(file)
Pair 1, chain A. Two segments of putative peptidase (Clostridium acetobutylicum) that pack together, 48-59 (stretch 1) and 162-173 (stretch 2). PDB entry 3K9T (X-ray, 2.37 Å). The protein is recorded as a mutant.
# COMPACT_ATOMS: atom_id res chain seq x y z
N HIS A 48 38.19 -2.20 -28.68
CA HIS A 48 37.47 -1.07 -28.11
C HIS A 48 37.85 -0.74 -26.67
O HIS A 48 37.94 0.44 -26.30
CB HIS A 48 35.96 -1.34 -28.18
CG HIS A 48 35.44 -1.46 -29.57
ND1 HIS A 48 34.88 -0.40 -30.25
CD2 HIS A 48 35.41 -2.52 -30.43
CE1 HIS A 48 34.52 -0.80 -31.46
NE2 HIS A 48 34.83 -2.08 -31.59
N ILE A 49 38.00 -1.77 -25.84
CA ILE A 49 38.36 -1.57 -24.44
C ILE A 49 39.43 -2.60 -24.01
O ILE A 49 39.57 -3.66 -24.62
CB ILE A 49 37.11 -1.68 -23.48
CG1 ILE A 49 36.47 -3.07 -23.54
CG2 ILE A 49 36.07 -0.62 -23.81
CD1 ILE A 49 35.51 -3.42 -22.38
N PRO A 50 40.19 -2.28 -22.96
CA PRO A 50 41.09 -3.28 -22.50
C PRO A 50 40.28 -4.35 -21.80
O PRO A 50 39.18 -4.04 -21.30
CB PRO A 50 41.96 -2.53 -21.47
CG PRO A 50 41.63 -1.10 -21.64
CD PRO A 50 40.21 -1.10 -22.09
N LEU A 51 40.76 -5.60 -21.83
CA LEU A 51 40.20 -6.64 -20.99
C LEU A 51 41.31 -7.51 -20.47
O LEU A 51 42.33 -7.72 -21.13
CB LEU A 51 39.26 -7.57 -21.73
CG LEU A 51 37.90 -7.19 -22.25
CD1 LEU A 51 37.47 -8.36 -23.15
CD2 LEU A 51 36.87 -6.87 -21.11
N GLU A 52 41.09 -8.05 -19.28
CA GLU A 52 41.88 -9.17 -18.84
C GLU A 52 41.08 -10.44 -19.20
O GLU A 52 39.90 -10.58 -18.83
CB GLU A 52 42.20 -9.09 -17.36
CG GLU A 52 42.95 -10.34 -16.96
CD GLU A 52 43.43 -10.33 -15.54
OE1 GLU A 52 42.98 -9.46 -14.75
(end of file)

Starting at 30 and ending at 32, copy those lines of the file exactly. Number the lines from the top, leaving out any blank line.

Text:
C LEU A 51 41.31 -7.51 -20.47
O LEU A 51 42.33 -7.72 -21.13
CB LEU A 51 39.26 -7.57 -21.73